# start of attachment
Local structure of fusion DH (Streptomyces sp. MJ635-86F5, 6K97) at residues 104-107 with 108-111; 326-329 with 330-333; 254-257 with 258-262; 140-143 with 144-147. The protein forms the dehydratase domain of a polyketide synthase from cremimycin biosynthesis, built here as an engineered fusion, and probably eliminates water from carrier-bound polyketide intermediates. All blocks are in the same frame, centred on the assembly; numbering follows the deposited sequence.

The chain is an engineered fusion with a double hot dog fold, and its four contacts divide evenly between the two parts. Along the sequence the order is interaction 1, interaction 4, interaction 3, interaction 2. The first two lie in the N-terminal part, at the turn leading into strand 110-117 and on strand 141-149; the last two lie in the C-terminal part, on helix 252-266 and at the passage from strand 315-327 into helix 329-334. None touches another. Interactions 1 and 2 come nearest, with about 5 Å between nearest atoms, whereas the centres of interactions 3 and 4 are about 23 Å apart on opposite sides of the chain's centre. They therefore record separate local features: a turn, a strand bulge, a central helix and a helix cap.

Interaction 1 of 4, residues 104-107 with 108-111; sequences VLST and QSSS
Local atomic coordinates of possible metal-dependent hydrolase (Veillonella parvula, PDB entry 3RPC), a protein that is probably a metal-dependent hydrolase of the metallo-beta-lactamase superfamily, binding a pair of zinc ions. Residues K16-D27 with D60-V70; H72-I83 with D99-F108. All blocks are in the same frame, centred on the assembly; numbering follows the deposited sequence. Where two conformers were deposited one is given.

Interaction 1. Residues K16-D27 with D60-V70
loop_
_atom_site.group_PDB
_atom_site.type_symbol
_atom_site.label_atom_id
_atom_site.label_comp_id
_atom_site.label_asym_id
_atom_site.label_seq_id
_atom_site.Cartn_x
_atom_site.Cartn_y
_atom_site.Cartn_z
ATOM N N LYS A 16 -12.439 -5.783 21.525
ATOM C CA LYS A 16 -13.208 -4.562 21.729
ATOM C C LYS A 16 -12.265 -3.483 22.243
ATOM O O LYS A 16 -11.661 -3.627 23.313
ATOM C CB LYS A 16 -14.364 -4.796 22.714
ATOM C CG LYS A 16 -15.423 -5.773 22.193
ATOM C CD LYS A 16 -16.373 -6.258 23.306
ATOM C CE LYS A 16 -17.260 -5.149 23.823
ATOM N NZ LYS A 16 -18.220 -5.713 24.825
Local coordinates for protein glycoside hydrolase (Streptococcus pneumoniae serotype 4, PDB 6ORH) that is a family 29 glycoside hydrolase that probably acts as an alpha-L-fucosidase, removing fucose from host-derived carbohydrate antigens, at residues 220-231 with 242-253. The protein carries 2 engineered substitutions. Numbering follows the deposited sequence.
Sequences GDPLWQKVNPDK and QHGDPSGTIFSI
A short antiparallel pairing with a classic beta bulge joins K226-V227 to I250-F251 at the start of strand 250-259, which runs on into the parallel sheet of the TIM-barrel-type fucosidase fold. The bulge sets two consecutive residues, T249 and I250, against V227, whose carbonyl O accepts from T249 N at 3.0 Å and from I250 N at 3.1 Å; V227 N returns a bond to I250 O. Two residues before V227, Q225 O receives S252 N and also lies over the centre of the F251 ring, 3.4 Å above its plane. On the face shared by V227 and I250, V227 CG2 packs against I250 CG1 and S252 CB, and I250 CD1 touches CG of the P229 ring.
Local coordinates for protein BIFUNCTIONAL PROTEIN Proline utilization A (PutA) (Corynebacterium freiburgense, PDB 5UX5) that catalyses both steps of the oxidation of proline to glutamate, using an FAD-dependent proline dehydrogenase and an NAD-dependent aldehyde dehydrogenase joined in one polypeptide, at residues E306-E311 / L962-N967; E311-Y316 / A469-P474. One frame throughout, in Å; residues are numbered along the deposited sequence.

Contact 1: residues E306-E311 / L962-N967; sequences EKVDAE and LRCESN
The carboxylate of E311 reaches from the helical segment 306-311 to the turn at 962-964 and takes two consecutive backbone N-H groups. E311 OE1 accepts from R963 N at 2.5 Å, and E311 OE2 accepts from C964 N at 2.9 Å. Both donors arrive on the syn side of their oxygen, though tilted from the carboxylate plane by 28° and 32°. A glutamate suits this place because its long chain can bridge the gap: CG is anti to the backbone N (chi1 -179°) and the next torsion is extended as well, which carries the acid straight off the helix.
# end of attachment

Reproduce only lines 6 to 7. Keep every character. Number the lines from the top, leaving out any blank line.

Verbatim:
loop_
_atom_site.group_PDB